Raleigh, N.C. — The State Board of Education will vote Thursday on whether a Durham charter high school should be closed for giving unearned diplomas to 40 percent of its graduates over the past eight years.
At least two board members signified during their meeting Wednesday that they will likely vote to close Kestrel Heights’ high school but allow the charter school to continue serving students in grades K-8. Other members expressed concerns about how the diploma errors occurred but did not share how they might vote.
“This boils down to an accountability issue for a school that was not following the rules,” said board member Becky Taylor, who said she is inclined to close the school. “This is a tough one.”
Board member Greg Alcorn said he also supports closing the high school and wondered how much money the school is spending to make sure the affected students are able to make up the credits they didn’t earn.
Board member Olivia Oxendine questioned whether the school broke the law.
“Something about this feels illegal,” she said.
The state board previously asked the Durham County District Attorney’s Office to determine whether a criminal investigation is warranted, but the DA’s office has not made a decision yet.
Kestrel Heights’ leaders say the problems stemmed from “systematic errors” by a counselor and two principals who are no longer employed at the school.
Executive Director Mark Tracy said his school has made substantial changes to make sure it will never happen again and said it was “not an issue of illegal activity.”
It was “an issue where a staff member, or a couple staff members, did not do what they should have done throughout the process. But there was no intentional act or act of illegal-ness, so to speak, throughout the process,” he said Wednesday.
Glenna Boston, vice chair of Kestrel Heights’ board and parent of a fifth-grader at the school, said “it was frustrating at times” to listen to the state board’s discussion about her school on Wednesday. She disagreed with some of the information presented and said her school has tried to provide the state with as much information as possible since the diploma problems came to light last year.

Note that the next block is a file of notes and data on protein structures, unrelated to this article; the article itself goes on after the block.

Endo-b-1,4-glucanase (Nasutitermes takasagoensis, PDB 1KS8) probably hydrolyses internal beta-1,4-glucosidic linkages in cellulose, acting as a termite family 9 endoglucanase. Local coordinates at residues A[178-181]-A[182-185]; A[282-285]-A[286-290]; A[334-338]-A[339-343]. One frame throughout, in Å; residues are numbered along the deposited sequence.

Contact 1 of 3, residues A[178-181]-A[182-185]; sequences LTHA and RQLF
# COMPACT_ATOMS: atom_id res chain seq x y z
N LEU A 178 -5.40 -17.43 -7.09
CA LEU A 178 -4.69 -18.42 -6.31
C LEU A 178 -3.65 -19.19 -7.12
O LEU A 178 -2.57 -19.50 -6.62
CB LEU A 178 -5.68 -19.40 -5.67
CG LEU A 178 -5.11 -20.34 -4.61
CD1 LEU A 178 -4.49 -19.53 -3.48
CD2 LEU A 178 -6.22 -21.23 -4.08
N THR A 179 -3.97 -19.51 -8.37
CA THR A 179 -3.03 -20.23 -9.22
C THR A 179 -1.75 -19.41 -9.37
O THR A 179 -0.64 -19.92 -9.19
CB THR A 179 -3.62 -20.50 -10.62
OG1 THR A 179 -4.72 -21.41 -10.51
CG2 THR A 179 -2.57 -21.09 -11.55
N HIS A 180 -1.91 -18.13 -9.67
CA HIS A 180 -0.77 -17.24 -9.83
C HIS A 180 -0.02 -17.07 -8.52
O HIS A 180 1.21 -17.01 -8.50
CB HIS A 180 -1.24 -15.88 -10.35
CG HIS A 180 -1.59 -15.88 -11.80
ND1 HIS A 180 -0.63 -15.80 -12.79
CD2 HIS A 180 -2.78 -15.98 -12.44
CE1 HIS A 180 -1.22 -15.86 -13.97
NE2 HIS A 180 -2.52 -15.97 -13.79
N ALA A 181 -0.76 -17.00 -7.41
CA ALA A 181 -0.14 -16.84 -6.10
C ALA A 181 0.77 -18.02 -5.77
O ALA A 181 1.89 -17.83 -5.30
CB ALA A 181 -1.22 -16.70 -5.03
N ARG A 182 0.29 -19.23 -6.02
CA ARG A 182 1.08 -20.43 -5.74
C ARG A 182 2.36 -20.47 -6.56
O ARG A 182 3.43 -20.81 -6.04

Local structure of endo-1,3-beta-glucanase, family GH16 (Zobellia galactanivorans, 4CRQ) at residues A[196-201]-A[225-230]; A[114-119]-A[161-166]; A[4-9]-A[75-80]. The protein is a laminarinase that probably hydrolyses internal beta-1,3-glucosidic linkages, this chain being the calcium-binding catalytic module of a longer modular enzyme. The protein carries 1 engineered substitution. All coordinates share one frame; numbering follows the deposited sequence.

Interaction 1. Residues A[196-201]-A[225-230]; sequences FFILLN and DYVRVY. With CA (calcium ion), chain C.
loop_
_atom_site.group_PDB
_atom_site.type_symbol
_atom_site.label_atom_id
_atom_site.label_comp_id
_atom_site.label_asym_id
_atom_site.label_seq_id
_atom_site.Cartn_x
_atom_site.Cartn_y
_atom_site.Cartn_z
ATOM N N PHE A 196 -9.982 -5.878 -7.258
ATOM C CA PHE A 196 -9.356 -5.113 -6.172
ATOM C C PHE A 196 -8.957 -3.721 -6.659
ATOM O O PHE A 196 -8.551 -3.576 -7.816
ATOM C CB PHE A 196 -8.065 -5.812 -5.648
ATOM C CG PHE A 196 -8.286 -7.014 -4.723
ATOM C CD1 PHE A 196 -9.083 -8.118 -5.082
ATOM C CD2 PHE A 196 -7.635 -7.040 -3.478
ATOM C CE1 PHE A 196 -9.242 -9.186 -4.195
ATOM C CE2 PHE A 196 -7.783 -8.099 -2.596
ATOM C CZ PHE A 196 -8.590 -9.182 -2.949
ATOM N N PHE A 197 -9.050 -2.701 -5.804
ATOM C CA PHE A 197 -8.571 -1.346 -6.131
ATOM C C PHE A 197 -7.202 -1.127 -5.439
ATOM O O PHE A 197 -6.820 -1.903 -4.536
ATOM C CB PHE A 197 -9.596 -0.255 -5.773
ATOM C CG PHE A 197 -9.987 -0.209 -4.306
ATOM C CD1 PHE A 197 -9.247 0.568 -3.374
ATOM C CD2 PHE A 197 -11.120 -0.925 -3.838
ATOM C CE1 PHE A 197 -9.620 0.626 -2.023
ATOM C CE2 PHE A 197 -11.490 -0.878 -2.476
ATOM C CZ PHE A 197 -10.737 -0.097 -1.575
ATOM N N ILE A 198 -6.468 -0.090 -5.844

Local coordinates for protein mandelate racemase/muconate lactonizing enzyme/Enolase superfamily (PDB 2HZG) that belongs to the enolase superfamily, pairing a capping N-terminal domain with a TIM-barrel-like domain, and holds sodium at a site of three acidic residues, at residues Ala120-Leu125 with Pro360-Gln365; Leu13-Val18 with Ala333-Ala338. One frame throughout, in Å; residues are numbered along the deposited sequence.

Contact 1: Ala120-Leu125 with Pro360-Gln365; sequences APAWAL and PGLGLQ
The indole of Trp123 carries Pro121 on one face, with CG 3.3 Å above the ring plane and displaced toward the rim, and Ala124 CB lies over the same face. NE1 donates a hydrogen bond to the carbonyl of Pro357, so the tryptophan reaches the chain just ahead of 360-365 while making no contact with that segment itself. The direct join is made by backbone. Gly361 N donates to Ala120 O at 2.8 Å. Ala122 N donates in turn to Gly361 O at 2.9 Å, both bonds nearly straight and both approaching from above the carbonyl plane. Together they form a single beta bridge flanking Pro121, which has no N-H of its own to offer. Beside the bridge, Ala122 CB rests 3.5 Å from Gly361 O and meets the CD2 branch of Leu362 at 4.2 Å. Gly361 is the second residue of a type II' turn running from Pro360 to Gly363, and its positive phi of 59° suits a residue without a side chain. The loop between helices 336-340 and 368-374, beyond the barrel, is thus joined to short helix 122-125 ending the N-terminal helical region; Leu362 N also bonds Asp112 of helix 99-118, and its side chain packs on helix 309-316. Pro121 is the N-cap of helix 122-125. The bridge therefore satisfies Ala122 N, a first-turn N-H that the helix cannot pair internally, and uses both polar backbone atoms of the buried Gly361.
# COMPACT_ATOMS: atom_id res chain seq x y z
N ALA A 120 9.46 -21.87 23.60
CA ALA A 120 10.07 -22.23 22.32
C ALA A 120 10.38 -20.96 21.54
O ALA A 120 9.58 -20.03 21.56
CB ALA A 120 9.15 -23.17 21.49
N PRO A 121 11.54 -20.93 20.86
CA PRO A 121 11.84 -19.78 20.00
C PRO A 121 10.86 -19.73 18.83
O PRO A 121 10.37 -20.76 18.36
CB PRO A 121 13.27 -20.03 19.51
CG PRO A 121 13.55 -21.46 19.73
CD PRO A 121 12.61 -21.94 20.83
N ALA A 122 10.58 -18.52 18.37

“We have been completely transparent as a board. We have sent out information to the families. Transparency has been our goal in this whole process since the very beginning,” Boston said. “I still would not be involved with Kestrel if I did not believe 110 percent in Kestrel and their ability to educate my child as well as my friends’ children.”
Kestrel Heights supporters have ramped up their efforts in recent weeks to persuade the state board to keep their school open. They sent emails and started a Change.org petition, which has garnered nearly 700 signatures.
The state board was supposed to vote on the school’s fate last month but decided to delay the vote until this week so they could read the many emails they had received. Among the many emails from Kestrel Heights supporters was one from a member of the state Charter Schools Advisory Board, who decided to make his own appeal to the State Board of Education.
“Please do not cave to this parent & employee pressure,” advisory board member Alan Hawkes wrote on Jan. 26. “Parents and personnel should be grateful (the advisory board’s) recommendation was not more severe than it was.”
Hawkes and the rest of the Charter Schools Advisory Board voted unanimously to recommend closing Kestrel Heights High School, effective July 1, as punishment for the diploma debacle. They agreed that the school should still be allowed to serve students in grades K-8. Some members, including Hawkes, said the vote was one of the toughest they had ever made.
In an interview last month, Hawkes called the vote to recommend closing the high school “agonizing” but said it had to be done to show that the state is holding charter schools accountable.
“We heard from parents and teachers at Kestrel Heights, and they’re wailing and gnashing their teeth,” Hawkes said. “I’m sympathetic, but you still have to, with something that egregious, there have to be sanctions.”
Kestrel Heights alerted the state Office of Charter Schools last fall that it had given diplomas to students who didn’t earn them. The school’s new principal first discovered the problem last summer. School leaders investigated further and found that 160 of 399 students received diplomas in the past eight years without earning all of the proper credits.